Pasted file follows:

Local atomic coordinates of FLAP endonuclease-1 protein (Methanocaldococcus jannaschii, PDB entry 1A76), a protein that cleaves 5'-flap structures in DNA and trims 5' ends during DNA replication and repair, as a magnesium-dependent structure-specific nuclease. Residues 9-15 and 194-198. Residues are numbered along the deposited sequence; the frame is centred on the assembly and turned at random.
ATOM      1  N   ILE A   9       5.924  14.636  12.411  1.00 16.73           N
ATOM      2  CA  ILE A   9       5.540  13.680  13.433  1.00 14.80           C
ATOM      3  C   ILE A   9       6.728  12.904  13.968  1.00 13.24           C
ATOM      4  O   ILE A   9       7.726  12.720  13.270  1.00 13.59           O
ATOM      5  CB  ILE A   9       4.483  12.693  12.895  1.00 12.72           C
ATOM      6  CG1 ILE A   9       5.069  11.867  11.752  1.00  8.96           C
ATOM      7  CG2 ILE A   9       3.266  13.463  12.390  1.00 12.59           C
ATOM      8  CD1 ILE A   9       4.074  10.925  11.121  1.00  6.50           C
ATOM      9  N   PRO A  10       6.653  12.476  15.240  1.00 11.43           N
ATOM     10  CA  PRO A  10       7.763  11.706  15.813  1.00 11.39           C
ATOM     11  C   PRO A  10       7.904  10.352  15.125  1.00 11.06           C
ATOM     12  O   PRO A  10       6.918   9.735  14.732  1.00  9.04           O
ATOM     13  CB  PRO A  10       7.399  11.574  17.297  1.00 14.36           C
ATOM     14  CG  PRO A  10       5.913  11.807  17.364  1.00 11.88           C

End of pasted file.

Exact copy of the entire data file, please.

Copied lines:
Local atomic coordinates of FLAP endonuclease-1 protein (Methanocaldococcus jannaschii, PDB entry 1A76), a protein that cleaves 5'-flap structures in DNA and trims 5' ends during DNA replication and repair, as a magnesium-dependent structure-specific nuclease. Residues 9-15 and 194-198. Residues are numbered along the deposited sequence; the frame is centred on the assembly and turned at random.
ATOM      1  N   ILE A   9       5.924  14.636  12.411  1.00 16.73           N
ATOM      2  CA  ILE A   9       5.540  13.680  13.433  1.00 14.80           C
ATOM      3  C   ILE A   9       6.728  12.904  13.968  1.00 13.24           C
ATOM      4  O   ILE A   9       7.726  12.720  13.270  1.00 13.59           O
ATOM      5  CB  ILE A   9       4.483  12.693  12.895  1.00 12.72           C
ATOM      6  CG1 ILE A   9       5.069  11.867  11.752  1.00  8.96           C
ATOM      7  CG2 ILE A   9       3.266  13.463  12.390  1.00 12.59           C
ATOM      8  CD1 ILE A   9       4.074  10.925  11.121  1.00  6.50           C
ATOM      9  N   PRO A  10       6.653  12.476  15.240  1.00 11.43           N
ATOM     10  CA  PRO A  10       7.763  11.706  15.813  1.00 11.39           C
ATOM     11  C   PRO A  10       7.904  10.352  15.125  1.00 11.06           C
ATOM     12  O   PRO A  10       6.918   9.735  14.732  1.00  9.04           O
ATOM     13  CB  PRO A  10       7.399  11.574  17.297  1.00 14.36           C
ATOM     14  CG  PRO A  10       5.913  11.807  17.364  1.00 11.88           C